When the USPA announced the polo handicap changes, including the most exciting one being Pablo Pieres Jr. “Polito” going up to 10 goals in outdoor polo. Polito was born in Connecticut and is therefore the first American player to receive a 10-goal handicap since Adam Snow in 2003 and is currently the only American 10-goaler. In my eyes he is more Argentinian than American, but his passport has the eagle on it so I guess that is what counts in this matter. Regardless of his nationality he is an amazing polo player, I have watched him play a few times and recently at the US Open Final in Palm Beach.
I was, like any other polo fan, excited about the news and I have talked about it quite a lot. Some of my friends, who are not really familiar with polo asked about the polo handicap system, so I decided to read up on it again and try to simplify it a little for them and others who are interested in knowing how it works, but don’t really want to read the bylaws (nr. 6) in the USPA rules and regulations or more commonly known as the blue book. Check out my blogpost What is polo? for a general explanation of the game.
I will do this as simple as possible, starting out with myself and looking only at the USPA rules. I just started polo lessons a few weeks ago, I have had 3 lessons, so I am really what you would call a beginner and I would not apply for a handicap just yet as my skills are truly very limited and I still feel like a sack of potatoes on a horse. But in due time I will get a handicap in polo and for me to do so I will have to become an official member of a USPA polo club and apply for a handicap. The club delegate will sign my application (if he/she thinks I am eligible for one) and send it on to the Circuit Handicap Committee and the National Handicap Committee and once my application has been reviewed and hopefully is approved and I have paid the registration fee I will receive a handicap C (-2). My official handicap will be C until a Circuit Governor, a member of a Circuit Handicap Committee or a member of the National Handicap Committee requests for a review of my handicap because I have suddenly become super awesome at playing polo (I tend to dream big at times).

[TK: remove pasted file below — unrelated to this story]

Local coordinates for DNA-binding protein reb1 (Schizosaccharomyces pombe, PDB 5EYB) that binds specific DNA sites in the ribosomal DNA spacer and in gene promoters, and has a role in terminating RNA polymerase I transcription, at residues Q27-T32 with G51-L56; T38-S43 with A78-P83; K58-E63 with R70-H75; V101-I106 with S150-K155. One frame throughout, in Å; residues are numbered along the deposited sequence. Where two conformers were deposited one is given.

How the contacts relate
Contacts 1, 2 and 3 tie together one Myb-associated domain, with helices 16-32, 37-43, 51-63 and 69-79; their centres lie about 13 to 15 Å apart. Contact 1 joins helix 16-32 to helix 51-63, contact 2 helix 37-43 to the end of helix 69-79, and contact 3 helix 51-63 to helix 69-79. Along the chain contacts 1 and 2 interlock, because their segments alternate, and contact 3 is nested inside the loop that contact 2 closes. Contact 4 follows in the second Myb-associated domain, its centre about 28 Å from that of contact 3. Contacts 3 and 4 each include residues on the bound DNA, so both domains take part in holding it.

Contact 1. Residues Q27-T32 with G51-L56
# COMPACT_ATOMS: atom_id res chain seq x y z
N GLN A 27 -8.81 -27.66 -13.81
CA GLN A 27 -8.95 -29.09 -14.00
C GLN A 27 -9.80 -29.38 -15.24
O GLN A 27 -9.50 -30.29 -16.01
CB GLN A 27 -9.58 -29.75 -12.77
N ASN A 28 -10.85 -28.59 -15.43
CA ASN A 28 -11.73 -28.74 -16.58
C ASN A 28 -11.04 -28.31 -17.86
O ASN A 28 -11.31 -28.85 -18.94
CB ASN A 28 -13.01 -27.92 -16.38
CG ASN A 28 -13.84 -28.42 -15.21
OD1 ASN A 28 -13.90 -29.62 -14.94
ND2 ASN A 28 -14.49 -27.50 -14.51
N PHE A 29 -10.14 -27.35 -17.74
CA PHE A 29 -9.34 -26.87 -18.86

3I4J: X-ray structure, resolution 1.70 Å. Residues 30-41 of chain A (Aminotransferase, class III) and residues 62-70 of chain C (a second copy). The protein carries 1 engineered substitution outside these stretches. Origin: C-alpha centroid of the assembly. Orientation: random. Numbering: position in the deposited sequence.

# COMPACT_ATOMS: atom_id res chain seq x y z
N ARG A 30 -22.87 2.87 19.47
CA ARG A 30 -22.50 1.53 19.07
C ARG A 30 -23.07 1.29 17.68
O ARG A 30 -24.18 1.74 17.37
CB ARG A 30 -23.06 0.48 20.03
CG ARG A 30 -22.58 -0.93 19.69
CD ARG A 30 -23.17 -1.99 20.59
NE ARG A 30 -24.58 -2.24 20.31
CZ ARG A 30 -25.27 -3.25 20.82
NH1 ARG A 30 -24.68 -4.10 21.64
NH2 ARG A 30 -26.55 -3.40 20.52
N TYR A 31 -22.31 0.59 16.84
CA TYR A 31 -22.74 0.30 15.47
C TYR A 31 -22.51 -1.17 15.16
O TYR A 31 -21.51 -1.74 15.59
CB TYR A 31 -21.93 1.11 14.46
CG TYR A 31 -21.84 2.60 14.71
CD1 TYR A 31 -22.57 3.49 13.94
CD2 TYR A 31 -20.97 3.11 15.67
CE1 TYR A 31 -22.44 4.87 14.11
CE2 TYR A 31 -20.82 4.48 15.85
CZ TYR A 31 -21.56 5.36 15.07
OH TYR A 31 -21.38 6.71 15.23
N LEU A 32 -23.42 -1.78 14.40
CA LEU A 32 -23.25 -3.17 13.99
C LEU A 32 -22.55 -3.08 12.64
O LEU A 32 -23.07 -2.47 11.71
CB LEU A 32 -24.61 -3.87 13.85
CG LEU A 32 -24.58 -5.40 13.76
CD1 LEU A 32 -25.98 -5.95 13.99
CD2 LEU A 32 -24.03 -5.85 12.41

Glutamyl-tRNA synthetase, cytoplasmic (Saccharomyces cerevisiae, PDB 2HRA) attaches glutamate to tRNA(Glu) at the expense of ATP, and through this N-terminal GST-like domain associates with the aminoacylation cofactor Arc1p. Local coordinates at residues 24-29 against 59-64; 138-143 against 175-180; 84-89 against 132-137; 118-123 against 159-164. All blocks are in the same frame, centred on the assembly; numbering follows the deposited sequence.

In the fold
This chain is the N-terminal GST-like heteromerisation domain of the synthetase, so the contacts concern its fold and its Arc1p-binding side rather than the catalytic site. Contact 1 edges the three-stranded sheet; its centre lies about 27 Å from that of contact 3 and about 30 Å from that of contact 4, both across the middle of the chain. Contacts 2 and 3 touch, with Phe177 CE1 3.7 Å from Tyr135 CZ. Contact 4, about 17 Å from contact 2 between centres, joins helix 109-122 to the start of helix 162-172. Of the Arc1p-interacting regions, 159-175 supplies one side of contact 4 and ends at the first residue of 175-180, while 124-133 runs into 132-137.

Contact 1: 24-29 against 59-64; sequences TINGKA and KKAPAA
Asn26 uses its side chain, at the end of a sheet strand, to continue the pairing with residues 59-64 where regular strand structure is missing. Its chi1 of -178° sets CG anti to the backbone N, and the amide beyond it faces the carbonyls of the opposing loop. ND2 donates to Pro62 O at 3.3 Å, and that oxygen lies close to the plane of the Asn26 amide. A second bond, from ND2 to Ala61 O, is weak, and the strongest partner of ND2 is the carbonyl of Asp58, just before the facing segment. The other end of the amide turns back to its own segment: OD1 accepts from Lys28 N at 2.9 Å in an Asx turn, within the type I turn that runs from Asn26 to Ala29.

The handicap system ranges from C/-2 a true beginner and up to what is perceived as absolute polo perfection: 10 goals. Most polo players do not exceed a handicap of 2, which although it sounds low it is a good handicap for someone who plays polo as a hobby (not full-time) only professional polo players go over that and very few receive the top handicap of 10. So far since the creation of the handicap system in 1890 only 54 players have received a 10-goal handicap in the USA and currently with the addition of Polito there are only 7 players at the very top.
Handicaps are also referred to as goals, although it has nothing to do with how many goals the player is expected to score in a game. Also in tournaments the team goal (total handicap) is counted and teams must have the same total handicap/goals to compete against each other. If one team has a lower handicap they will by default receive a goal on the scoreboard at the beginning of the match.
The National Handicap Committee holds handicap meetings twice a year to review the players’ handicaps and they make changes either effective immediately, effective from June 1st or effective from January 1st of the following year. Each polo club has a Handicap Committee observing their players throughout the season, the Circuit Committee travels to different clubs and does the same, the National Committee, will review a few matches and take in to consideration the notes from the Circuit and Club Committees to reach the final decision which is mutual between the 3.
Players have in the past jumped several handicap numbers up, especially if they had played in another country under a different governing body and therefore had not had their handicap reviewed in the USA in a while, or started out with a lower handicap than in their home country. The other governing bodies of polo are the Federation of International Polo (FIP) the Hurlingham Polo Association (HPA) founded and based in the UK and of course the Associación Argentina de Polo (AAP) of the country where most polo legends come from.